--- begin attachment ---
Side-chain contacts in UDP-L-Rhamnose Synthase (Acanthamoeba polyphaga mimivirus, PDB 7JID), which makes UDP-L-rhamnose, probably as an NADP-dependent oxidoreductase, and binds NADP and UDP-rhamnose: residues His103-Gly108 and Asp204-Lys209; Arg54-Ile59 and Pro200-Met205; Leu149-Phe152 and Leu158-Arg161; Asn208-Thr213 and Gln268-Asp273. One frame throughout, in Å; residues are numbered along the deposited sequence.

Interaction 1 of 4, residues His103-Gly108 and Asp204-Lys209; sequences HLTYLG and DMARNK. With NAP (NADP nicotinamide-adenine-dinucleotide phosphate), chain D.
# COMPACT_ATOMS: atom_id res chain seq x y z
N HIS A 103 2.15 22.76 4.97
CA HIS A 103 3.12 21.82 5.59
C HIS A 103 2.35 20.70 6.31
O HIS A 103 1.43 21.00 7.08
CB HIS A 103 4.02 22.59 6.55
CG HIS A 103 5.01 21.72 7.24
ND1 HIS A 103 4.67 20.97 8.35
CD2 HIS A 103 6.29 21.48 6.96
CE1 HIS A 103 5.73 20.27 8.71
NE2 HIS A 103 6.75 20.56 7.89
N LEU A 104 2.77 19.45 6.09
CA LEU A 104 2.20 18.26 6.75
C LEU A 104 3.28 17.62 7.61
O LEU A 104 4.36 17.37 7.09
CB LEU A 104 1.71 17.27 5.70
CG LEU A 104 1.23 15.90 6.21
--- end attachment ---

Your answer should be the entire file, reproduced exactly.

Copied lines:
Side-chain contacts in UDP-L-Rhamnose Synthase (Acanthamoeba polyphaga mimivirus, PDB 7JID), which makes UDP-L-rhamnose, probably as an NADP-dependent oxidoreductase, and binds NADP and UDP-rhamnose: residues His103-Gly108 and Asp204-Lys209; Arg54-Ile59 and Pro200-Met205; Leu149-Phe152 and Leu158-Arg161; Asn208-Thr213 and Gln268-Asp273. One frame throughout, in Å; residues are numbered along the deposited sequence.

Interaction 1 of 4, residues His103-Gly108 and Asp204-Lys209; sequences HLTYLG and DMARNK. With NAP (NADP nicotinamide-adenine-dinucleotide phosphate), chain D.
# COMPACT_ATOMS: atom_id res chain seq x y z
N HIS A 103 2.15 22.76 4.97
CA HIS A 103 3.12 21.82 5.59
C HIS A 103 2.35 20.70 6.31
O HIS A 103 1.43 21.00 7.08
CB HIS A 103 4.02 22.59 6.55
CG HIS A 103 5.01 21.72 7.24
ND1 HIS A 103 4.67 20.97 8.35
CD2 HIS A 103 6.29 21.48 6.96
CE1 HIS A 103 5.73 20.27 8.71
NE2 HIS A 103 6.75 20.56 7.89
N LEU A 104 2.77 19.45 6.09
CA LEU A 104 2.20 18.26 6.75
C LEU A 104 3.28 17.62 7.61
O LEU A 104 4.36 17.37 7.09
CB LEU A 104 1.71 17.27 5.70
CG LEU A 104 1.23 15.90 6.21